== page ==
One final mindset to audiobook narrators I'd like to cover has to with the unique nature of the audiobook genre and the listener's experience, the time. The narrator's listening audience is going to spend 10 hours plus with one voice. This leads the performer to question their choices of the narrator's voice and the way the present characters. Every strong choice a performer makes risks breaking the suspension of disbelief with the listening audience and yet every strong choice a performer makes invites an enhanced experience by the listener. That is what's lurking behind the oft heard phrases, less is more and conversely be bold and risk.

Personally, I work out my choices like my salvation, with fear and trembling. Usually, my errors and successes are on the side of boldness as I am in the habit of going to battle with fear. In 37 years, I've never received a poor notice for being too subtle. Like my friend and actor Brad Garrett says, less is less. Well, that's my journey, however, and it may not be yours. If it's Mark Twain, I'm your guy, but there are many other projects, which call for a more a subtle touch, I'm not your guy. Generally, I think that risking being too subtle is a good way to go with audiobooks because of the extended time listeners spend with the narrator and characters. To sum up this mindset, I don't know if I could spend 10 hours in a car with Al Pacino.

The second element to the formula of getting audiobook narration work is gaining a strong sense of personal style. This guides the performer into the critical melding of the way they think and feel with the author and his or her character's thinking and feeling. Having a solid sense of personal style also guides the performer into what genres of audiobooks they're best suited for -- contemporary fiction, young adult, mystery, suspense thriller, non-fiction biography. Having a handle on personal style in a very practical sense guides them into the excerpt selection for their demo making a good marriage of skills and the presentation of those skills.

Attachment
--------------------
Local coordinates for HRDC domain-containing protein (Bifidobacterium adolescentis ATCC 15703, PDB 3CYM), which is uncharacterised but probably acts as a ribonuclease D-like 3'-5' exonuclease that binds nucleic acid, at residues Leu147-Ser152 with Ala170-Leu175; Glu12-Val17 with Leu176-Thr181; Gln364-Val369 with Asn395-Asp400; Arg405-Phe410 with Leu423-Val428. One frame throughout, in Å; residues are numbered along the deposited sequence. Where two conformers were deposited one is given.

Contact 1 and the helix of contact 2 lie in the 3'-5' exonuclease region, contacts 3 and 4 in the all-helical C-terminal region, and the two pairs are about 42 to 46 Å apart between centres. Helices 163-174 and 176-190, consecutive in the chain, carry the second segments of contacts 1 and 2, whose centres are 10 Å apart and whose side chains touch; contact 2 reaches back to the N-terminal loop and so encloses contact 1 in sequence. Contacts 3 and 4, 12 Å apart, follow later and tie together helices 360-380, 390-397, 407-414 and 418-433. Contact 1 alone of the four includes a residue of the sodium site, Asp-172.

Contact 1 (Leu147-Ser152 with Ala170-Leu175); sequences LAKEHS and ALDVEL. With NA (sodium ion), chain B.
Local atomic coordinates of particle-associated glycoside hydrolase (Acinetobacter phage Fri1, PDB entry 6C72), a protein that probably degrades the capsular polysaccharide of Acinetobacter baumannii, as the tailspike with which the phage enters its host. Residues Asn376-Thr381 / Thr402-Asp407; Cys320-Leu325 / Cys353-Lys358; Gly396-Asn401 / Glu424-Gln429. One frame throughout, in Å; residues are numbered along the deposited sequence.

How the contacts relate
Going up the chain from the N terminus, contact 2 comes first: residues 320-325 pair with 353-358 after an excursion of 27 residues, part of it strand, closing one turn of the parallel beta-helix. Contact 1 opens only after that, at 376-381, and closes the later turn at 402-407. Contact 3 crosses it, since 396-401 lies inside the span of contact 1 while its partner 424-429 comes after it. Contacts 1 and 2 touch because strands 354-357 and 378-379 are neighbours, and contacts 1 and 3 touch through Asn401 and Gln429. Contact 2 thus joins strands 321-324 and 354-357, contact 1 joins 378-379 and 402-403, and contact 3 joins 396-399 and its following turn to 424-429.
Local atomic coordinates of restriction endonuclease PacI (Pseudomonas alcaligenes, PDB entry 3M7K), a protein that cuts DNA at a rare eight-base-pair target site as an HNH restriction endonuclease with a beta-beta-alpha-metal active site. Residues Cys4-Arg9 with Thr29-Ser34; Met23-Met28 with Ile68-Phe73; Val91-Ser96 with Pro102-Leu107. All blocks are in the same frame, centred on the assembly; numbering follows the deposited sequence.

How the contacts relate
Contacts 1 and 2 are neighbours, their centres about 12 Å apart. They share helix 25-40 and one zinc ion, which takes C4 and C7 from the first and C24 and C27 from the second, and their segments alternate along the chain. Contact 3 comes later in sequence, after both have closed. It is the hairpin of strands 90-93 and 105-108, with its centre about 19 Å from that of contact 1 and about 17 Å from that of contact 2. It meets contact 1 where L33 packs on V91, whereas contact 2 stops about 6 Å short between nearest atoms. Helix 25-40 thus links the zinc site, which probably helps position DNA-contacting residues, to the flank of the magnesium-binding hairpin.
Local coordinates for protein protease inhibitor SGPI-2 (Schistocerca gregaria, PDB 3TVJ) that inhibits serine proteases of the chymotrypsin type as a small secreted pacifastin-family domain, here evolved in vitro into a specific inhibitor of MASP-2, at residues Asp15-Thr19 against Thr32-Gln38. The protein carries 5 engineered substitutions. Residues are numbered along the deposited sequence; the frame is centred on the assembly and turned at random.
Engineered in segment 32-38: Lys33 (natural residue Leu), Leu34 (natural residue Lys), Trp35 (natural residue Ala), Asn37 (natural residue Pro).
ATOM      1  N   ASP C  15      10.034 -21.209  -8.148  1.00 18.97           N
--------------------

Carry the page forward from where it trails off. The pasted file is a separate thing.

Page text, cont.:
Along with skills and a strong sense of personal style is how to get a killer demo for marketing. An audiobook demo must be excellent because 90% of first time audiobook narration book deals come directly from their demos. Few auditions are held for book deals. If the publisher likes the performer's work, they come back to them for their second book deal and so on. In those cases, you have made their list.

The way I produce demos is very simple. They are made up of three one-minute excerpts. I guide each student of mine into finding interesting brief excerpts for their demos. I know some publishers request longer excerpts, but I have yet to hear complaints and have heard numerous publishers say they like the narrator's efforts in shorter excerpts. I came up with a length, the number of excerpts by contacting audio publishers personally and asking them what they want to hear. They are very oral and many privately shared with me that they can hear if a talent has what they need in seconds, not minutes. Of course, if a publisher insists on a longer demo or longer excerpts, fine, you record one.